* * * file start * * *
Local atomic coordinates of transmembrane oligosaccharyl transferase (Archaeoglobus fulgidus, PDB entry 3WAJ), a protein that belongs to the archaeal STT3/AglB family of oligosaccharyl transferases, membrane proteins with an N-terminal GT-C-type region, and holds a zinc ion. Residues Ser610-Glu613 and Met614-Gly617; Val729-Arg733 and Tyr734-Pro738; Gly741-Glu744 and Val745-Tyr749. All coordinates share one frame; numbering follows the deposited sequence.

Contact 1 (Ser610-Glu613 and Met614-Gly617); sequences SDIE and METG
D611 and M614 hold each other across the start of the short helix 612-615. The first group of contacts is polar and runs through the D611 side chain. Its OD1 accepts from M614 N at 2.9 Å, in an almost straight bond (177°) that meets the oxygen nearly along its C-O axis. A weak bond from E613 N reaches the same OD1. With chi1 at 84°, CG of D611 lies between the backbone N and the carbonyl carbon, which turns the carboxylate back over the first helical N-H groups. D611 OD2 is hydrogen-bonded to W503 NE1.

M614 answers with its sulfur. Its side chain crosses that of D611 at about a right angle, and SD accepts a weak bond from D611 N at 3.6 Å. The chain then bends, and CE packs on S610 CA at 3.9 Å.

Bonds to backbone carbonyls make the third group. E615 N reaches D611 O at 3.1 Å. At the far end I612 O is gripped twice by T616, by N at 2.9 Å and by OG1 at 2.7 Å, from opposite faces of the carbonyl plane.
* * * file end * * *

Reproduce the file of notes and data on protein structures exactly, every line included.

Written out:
Local atomic coordinates of transmembrane oligosaccharyl transferase (Archaeoglobus fulgidus, PDB entry 3WAJ), a protein that belongs to the archaeal STT3/AglB family of oligosaccharyl transferases, membrane proteins with an N-terminal GT-C-type region, and holds a zinc ion. Residues Ser610-Glu613 and Met614-Gly617; Val729-Arg733 and Tyr734-Pro738; Gly741-Glu744 and Val745-Tyr749. All coordinates share one frame; numbering follows the deposited sequence.

Contact 1 (Ser610-Glu613 and Met614-Gly617); sequences SDIE and METG
D611 and M614 hold each other across the start of the short helix 612-615. The first group of contacts is polar and runs through the D611 side chain. Its OD1 accepts from M614 N at 2.9 Å, in an almost straight bond (177°) that meets the oxygen nearly along its C-O axis. A weak bond from E613 N reaches the same OD1. With chi1 at 84°, CG of D611 lies between the backbone N and the carbonyl carbon, which turns the carboxylate back over the first helical N-H groups. D611 OD2 is hydrogen-bonded to W503 NE1.

M614 answers with its sulfur. Its side chain crosses that of D611 at about a right angle, and SD accepts a weak bond from D611 N at 3.6 Å. The chain then bends, and CE packs on S610 CA at 3.9 Å.

Bonds to backbone carbonyls make the third group. E615 N reaches D611 O at 3.1 Å. At the far end I612 O is gripped twice by T616, by N at 2.9 Å and by OG1 at 2.7 Å, from opposite faces of the carbonyl plane.